Date of Graduation


Document Type


Degree Name

Bachelor of Arts in Anthropology

Degree Level





D'Alisera, JoAnn

Committee Member/Reader

Erickson, Kirstin

Committee Member/Second Reader

Hinrichsen, Lisa

Committee Member/Third Reader

Marren, Susan


Walking into a public bathroom, often we are faced with interesting, unique, and easily ignorable cases of residual humanity: bathroom graffiti. These writings, academically known as latrinalia, offer scholars a unique portrait of the people who form an immediate culture and community. By providing opportunities to produce individual and collective identities, local folklore, and contesting narratives of space, latrinalia allows authors to carve out personal or cultural place out of the impersonal materiality of space. Utilizing traditional methods of ethnographic fieldwork, latrinalia in the men’s bathrooms of three bars along the famed Dickson Street in Fayetteville, Arkansas is approached in this work as folk authorship that allows for free discourse, largely due to the privacy and anonymity afforded by the bathroom space. Through this Honors thesis, the writings on the walls of the men’s bathrooms of Dickson Street Pub, Ryleigh’s/Wasabi, and Roger’s Rec are analyzed to understand how distinct understandings of place are constructed, contested, and constantly reconfigured. From the fieldwork conducted, including writing analysis and interpretations from respective bartenders, it is determined that through the cacophony of writings, there is a vast network of differing understandings of place, fixed in the material reality of the physical bathroom space. By creating latrinalia, authors can mark and claim their own understanding of place in bars on Dickson Street and can anchor themselves in time and space in a manner that performs to the bathroom “audience” the memories, feelings, and spectacle of their experiences on the Street, in a style that holds them in place in ways that their physical bodies cannot be.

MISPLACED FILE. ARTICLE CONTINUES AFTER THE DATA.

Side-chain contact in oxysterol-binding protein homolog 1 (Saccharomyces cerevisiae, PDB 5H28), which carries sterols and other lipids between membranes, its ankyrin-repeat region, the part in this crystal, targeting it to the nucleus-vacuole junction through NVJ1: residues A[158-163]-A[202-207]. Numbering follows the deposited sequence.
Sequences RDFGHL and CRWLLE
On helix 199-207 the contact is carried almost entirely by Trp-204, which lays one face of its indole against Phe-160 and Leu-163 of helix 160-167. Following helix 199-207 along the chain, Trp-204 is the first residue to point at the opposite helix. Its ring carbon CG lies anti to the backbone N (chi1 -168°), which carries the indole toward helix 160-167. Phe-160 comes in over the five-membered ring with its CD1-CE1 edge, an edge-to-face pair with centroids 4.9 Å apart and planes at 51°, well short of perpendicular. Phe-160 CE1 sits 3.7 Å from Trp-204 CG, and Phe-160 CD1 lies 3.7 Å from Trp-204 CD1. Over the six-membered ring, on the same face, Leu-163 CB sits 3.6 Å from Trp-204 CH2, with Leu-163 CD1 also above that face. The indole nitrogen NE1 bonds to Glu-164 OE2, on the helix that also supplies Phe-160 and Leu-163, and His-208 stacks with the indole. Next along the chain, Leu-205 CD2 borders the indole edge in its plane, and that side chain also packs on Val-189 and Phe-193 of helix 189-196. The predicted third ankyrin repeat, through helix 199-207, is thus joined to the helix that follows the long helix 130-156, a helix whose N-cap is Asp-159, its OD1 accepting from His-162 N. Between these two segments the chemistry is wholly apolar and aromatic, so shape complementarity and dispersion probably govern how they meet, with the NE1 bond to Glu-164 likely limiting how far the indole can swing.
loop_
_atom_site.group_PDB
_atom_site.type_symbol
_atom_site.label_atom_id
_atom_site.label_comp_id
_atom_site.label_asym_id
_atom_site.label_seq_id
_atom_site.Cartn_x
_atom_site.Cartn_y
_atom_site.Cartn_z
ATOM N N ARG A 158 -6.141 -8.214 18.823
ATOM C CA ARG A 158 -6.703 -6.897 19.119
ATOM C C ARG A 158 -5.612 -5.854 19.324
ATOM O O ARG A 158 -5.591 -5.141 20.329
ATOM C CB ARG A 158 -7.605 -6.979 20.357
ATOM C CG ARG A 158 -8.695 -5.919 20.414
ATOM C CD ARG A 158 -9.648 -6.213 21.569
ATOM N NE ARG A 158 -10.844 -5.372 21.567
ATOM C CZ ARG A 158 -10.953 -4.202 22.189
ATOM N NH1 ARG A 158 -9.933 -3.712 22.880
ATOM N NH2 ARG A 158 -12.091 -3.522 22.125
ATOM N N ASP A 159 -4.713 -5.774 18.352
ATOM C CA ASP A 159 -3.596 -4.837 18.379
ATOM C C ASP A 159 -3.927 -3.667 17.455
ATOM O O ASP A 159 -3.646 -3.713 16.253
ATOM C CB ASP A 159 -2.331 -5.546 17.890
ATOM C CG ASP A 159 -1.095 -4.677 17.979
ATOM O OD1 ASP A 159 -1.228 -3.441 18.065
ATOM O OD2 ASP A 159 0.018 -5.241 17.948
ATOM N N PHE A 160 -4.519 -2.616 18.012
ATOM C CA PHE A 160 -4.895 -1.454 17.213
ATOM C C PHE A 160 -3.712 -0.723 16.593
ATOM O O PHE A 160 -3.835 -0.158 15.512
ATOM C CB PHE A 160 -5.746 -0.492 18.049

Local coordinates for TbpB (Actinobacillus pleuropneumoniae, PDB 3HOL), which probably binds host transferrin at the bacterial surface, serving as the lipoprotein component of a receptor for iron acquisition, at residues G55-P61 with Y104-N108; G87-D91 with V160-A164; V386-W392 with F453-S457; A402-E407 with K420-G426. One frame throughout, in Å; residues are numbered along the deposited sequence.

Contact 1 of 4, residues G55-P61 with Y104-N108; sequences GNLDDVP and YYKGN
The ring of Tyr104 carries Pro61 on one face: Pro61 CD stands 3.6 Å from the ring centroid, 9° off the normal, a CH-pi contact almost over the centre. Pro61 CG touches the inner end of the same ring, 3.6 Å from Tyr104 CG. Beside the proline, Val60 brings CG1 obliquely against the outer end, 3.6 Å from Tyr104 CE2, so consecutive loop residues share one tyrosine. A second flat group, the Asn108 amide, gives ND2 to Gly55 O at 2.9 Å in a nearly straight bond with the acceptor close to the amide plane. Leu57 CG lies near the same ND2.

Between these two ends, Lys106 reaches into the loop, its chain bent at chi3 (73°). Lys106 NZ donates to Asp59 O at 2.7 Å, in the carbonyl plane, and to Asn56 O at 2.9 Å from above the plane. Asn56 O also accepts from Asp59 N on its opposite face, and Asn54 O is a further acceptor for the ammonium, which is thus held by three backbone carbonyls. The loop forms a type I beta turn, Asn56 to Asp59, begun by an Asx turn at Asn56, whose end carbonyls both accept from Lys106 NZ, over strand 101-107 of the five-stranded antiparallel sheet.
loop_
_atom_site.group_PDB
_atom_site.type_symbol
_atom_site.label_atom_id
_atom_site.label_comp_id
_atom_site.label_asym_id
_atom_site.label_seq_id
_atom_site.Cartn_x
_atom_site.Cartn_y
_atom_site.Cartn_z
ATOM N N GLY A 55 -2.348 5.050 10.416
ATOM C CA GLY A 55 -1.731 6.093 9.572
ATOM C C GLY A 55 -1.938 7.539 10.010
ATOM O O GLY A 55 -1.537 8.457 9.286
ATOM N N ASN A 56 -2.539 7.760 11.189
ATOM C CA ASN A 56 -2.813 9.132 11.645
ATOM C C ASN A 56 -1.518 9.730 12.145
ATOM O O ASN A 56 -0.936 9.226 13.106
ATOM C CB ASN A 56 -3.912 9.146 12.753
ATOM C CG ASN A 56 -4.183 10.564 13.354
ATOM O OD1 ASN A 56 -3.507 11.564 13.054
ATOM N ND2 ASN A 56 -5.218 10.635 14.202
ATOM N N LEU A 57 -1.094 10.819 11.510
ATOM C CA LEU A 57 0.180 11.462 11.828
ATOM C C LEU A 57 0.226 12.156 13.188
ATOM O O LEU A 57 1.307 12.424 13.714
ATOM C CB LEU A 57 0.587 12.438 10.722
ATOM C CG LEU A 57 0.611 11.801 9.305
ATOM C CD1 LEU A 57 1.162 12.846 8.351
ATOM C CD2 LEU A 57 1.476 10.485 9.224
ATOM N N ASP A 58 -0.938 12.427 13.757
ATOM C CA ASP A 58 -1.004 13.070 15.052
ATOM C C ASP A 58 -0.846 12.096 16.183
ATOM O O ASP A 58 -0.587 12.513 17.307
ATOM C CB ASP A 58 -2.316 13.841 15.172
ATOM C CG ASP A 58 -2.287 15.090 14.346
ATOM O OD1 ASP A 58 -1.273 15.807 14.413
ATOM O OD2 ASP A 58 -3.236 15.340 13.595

Latrinalia, Graffiti, Space and Place, Folklore, Fayetteville, Memory